While hundreds of thousands of refugees are leaving Ukraine amid Russia’s attack on the country, some Ukrainian men and women are returning home from across Europe to help defend their homeland.

Poland’s Border Guard said on Sunday that some 22,000 people have crossed into Ukraine since Thursday, when Russia invaded the country.

At the checkpoint in Medyka, in south-eastern Poland, many were standing in a line early on Sunday to cross into Ukraine.

“We have to defend our homeland. Who else if not us?” said a moustachioed man in front of a group of some 20 Ukrainian truck drivers walking to the checkpoint to enter Ukraine.

Russia invades Ukraine(PA Graphics)

They came from across Europe to return to Ukraine.

They spoke to the Associated Press (AP) in Ukrainian and in Russian.

Another man in the group said: “The Russians should be afraid. We are not afraid.”

Members of the group declined to give their names, or only gave their first names, citing their security and that of their families.

Denis, 28, who has spent six months working at construction sites in Poland, said he was returning to Ukraine where his “everything” is.

“I’m on my own here in Poland. Why should I be here? So I go, for the homeland,” said Denis, with a small Ukrainian blue-and-yellow national flag on his winter jacket.

“I want to go back to join the army, to fight. We will see, we hope we will win. I want to go back, that’s all,” he said.

Before the recent exodus, there were an estimated one million Ukrainians in Poland, working or studying.

A child is accompanied by a soldier as refugees from Ukraine arrive at the railway station in Przemysl, PolandA child is accompanied by a soldier as refugees from Ukraine arrive at the railway station in Przemysl, Poland (Czarek Sokolowski/AP)

Lesa, 36, from Lviv, spoke to the AP just before entering the checkpoint building, following her brother into Ukraine.

“I am afraid, but I am a mother and want to be with my children. What can you do? It’s scary but I have to.”

Another young woman, Alina, said she was returning to take her children out of Ukraine.

“We have to, we Ukrainians have to take our children away … to allow our boys to fight,” she said.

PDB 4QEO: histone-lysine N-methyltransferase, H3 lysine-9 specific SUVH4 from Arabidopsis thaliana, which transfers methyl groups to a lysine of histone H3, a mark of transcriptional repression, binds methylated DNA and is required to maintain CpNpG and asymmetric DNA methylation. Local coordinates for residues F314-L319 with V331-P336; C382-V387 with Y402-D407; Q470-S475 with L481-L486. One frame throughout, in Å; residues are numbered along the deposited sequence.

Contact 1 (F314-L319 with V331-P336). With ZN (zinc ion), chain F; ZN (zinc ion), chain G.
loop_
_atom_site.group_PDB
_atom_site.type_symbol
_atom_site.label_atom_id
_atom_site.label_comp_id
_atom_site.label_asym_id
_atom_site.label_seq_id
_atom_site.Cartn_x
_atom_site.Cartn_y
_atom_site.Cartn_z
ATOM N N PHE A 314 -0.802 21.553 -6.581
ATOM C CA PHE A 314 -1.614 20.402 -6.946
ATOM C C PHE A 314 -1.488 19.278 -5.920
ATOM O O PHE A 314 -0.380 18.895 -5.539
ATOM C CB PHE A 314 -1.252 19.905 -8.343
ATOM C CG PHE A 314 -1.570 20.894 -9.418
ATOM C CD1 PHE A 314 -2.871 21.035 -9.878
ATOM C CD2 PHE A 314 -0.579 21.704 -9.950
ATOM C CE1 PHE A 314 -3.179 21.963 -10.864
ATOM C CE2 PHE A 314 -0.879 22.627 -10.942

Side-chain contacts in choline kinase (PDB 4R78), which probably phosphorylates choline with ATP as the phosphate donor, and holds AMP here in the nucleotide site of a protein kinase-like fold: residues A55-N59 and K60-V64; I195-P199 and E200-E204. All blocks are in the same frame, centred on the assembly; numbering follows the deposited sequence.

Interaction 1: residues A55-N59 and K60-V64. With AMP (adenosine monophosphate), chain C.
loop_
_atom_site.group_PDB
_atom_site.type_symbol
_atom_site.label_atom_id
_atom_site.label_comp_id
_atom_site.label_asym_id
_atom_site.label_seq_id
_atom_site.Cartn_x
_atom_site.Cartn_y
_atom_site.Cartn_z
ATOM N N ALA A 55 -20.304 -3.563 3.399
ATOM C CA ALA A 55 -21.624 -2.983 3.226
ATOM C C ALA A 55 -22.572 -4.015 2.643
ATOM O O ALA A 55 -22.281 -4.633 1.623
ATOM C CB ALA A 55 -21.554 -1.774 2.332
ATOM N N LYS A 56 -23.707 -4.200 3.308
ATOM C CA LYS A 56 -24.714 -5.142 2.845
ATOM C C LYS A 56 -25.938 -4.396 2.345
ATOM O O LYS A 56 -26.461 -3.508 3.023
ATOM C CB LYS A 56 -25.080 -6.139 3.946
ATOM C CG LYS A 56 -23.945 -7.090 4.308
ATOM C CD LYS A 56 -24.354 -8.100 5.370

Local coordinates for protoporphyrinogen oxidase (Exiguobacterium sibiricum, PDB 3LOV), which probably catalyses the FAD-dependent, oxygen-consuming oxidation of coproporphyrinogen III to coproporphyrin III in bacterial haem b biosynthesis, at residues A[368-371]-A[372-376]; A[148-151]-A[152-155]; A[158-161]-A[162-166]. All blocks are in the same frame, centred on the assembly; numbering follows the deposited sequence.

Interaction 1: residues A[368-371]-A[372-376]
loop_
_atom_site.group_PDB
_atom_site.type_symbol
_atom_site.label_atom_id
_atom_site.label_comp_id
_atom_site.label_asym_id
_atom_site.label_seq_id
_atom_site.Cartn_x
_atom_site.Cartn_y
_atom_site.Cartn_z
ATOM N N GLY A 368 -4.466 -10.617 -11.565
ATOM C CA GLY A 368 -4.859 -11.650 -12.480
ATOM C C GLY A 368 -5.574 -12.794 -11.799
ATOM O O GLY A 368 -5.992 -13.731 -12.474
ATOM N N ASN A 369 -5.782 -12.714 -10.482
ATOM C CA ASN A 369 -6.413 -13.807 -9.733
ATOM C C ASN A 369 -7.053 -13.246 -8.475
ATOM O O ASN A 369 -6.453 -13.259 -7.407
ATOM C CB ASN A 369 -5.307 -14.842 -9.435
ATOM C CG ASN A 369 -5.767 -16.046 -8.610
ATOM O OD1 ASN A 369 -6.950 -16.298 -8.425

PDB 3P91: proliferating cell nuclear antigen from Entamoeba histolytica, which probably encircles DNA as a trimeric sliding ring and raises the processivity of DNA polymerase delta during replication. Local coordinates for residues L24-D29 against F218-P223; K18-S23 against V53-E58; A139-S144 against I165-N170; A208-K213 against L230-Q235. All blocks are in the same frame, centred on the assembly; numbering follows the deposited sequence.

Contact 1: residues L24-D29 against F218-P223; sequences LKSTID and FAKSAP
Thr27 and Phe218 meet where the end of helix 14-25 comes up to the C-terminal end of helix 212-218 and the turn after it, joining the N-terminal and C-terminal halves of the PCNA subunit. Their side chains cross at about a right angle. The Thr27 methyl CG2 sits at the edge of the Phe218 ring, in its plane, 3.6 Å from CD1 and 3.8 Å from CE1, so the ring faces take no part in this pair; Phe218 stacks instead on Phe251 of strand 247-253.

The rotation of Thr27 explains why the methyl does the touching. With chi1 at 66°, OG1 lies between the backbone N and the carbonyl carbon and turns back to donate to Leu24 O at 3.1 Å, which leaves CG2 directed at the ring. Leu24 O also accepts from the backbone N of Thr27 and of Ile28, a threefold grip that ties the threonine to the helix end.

On Ukraine’s side of the border, a man was directing those arriving to a place where cars and buses were waiting to take them onward.

The Czech Republic, which borders Poland to the south west, is planning to support Ukrainian families living in the country whose men decide to return home to fight.

The Ministry of Labour and Social Affairs is preparing bonuses to families who would lose income if “the men need to join the (Ukrainian) army”, minister Marian Jurecka said.

There are about 200,000 Ukrainian workers in the Czech Republic, the majority of them men.

Police officers direct a convoy of humanitarian aid travelling to Ukraine at the Medyka border crossing in PolandPolice officers direct a convoy of humanitarian aid travelling to Ukraine at the Medyka border crossing in Poland (Visar Kryeziu/AP)

Czech railways said Ukrainian men travelling back to Ukraine can take any train free of charge.

They need to travel through Poland or Slovakia to reach Ukraine.

Ukrainian President Volodymyr Zelensky has stayed in the capital Kyiv, boosting the morale of Ukrainian fighters as Russian troops were closing in on the city and huge explosions lit up the sky early on Sunday.

Mr Zelensky has banned men of military age, 18 to 60, from leaving the country.

Ukrainian authorities have also called on foreign volunteers to come and fight in Ukraine’s defence.

At least 368,000 people have fled Ukraine into Poland and other neighbouring countries in the wake of the Russian invasion, UN refugee agency the UNHCR said on Sunday.

Poland’s Border Guard said some 156,000 people have entered from Ukraine since Thursday, when the invasion started, while some 22,000 have gone in the opposite direction.